Elmore Court - History



At Elmore Court there is a very rare and strong heritage which dates back to the 13th Century and even before..

Anselm Guise, the present owner, has 750 years of continuous family ownership to keep alive.

Scroll down for a potted journey back in time.

Brett Charles
Brett Charles


While our rewilding project continued, next was something Anselm had been dreaming of since he was a kid... Building a treehouse!

Overlooking the wetlands are six wonderful treehouses, ready and waiting to host your woodland stay. These magical cabins opened in May 2023.



The 2020's brings the next stage ... A determination to continue and expand the work to make the estate sustainable and more than that actually positive for our environment. It's what we do right now that makes the future better...


Food... Glorious Food!

In 2018 we converted the old victorian kitchens as the perfect place for tastings and pastry making and added a whole new kitchen area. Fresh local produce, sustainably sourced and cooked to order is more and more the order of the day.


May 2017

Fully open again with 16 bedrooms in the main house and the new Coach House all ready and loving being used. A summer of events ahead of us... What's next?


Another Phase

End of 2016 and the Builders were back.

Another 8 bedrooms in the main house and a new addition arrived called The Coach House. Exciting and slightly exhausting times.



In 2013 we opened in almost the form we are now... With 8 bedrooms and no Coach House. It was a very wonderful and rather nervous time. The BBC filmed some of the story which you can see via the button below.

BBC Film


Anselm inherited the house in 2007 not really knowing what to do with it but the age old culture of 'upstairs downstairs' was definitely ending... Channel 4 captured what happened then and you can watch a glorious documentary if you hit the button below.

Country House Rescue

The 20th Century

Elmore was lived in very traditionally for all of the last century. Anselm’s father, Sir James Guise, his Aunt and late Uncle were all born into this way of living and remember being sent for at dinner time in their best clothes. More recently it was a wonderful family home and staff continued to look after the family throughout.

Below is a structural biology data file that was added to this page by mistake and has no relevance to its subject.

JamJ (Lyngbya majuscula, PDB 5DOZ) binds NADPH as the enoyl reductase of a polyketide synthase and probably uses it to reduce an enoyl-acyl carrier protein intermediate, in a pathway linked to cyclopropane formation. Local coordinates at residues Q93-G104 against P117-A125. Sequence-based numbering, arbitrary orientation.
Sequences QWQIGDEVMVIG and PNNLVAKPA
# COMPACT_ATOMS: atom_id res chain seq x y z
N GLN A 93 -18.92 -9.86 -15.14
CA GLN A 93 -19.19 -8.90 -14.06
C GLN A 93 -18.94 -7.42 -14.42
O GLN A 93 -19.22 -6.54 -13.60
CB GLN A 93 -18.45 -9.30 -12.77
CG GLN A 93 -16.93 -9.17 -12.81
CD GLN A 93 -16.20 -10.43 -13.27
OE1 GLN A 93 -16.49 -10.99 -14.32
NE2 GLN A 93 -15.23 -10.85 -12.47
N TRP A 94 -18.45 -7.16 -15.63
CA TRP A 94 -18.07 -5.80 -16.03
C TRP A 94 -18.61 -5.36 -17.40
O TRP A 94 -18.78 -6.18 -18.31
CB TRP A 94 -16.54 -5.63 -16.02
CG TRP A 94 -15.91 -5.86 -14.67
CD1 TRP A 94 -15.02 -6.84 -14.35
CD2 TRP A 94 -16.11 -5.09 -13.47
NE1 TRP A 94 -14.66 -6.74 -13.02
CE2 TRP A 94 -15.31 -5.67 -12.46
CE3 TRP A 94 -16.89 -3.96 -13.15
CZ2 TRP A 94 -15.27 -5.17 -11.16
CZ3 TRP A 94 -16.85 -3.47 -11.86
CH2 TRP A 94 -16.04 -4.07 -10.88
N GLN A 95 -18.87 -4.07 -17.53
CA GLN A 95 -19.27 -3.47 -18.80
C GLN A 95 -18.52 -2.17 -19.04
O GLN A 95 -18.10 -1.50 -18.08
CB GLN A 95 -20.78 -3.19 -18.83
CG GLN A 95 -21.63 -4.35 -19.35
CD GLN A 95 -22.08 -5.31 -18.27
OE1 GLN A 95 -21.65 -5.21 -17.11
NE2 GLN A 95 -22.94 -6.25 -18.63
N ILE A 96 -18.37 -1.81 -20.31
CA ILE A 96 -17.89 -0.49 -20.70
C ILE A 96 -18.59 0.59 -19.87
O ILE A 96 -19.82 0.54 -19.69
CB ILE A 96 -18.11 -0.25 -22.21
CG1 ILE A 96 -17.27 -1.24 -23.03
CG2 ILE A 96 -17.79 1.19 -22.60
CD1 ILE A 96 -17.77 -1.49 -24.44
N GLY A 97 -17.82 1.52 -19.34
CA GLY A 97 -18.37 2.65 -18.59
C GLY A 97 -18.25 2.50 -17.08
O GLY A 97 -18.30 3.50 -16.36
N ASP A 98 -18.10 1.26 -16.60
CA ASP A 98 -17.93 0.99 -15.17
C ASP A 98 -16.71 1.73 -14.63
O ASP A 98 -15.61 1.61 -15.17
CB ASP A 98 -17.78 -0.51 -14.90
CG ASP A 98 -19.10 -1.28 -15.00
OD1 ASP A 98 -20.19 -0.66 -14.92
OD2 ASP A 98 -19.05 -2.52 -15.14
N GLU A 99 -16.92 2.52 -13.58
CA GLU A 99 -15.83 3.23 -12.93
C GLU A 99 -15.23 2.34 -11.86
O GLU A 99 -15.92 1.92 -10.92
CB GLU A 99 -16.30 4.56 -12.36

Upstairs Downstairs

Most of the west side of the house was built around 1870 and the rest earlier in the century. It was during this time until the end of the great war that a great deal of people worked at the Court and it was typical of our imagination of country houses with all the upstairs / downstairs goings on that one might expect.



After the Napoleonic war, the family owned 3 estates. Elmore as well Rendcombe (now a school) and Highnam Court (pictured). Rendcombe and Highnam were sold.. Highnam to the Parry family whose son Hubert wrote the music that rousing hymn 'Jerusalem'...


Party Time!

In 1794 a certain Berkeley Guise, whilst living at Rendcombe (pictured) inherited and later decided to use Elmore as a proper party pad and it was him that built the existing dining room. He died without an heir in 1834 and his younger brother John, a General and Anselm's great great great grandfather took over.


Knight and Estates

Throughout the middle ages and the renaissance the family lived at Elmore and prospered. Buying the estate at Rendcombe in 1638 and acquiring through marriage the estate at Highnam in 1783. Knighthoods were granted with Sir Christopher becoming the 1st Baronet of Elmore in 1661. His descendent Sir William travelled a great deal.. most notably with his friend Edward Gibbon in 1764. Read more about that here.



The Guise family were granted the land at Elmore in 1262 by the court of King Henry 3rd. The Rent was set at ‘The Clove of one GillyFlower’ each year and it is in honour of that that we have named the building that has done so much to secure the estate in the family for at least a little longer...



The Guises arrived with William the Conqueror and initially settled in what is now called Apsley Guise in Bedfordshire (where they kept property until about 1540). Before the conquest they were nobles in Northern France and before that almost certainly were Vikings...

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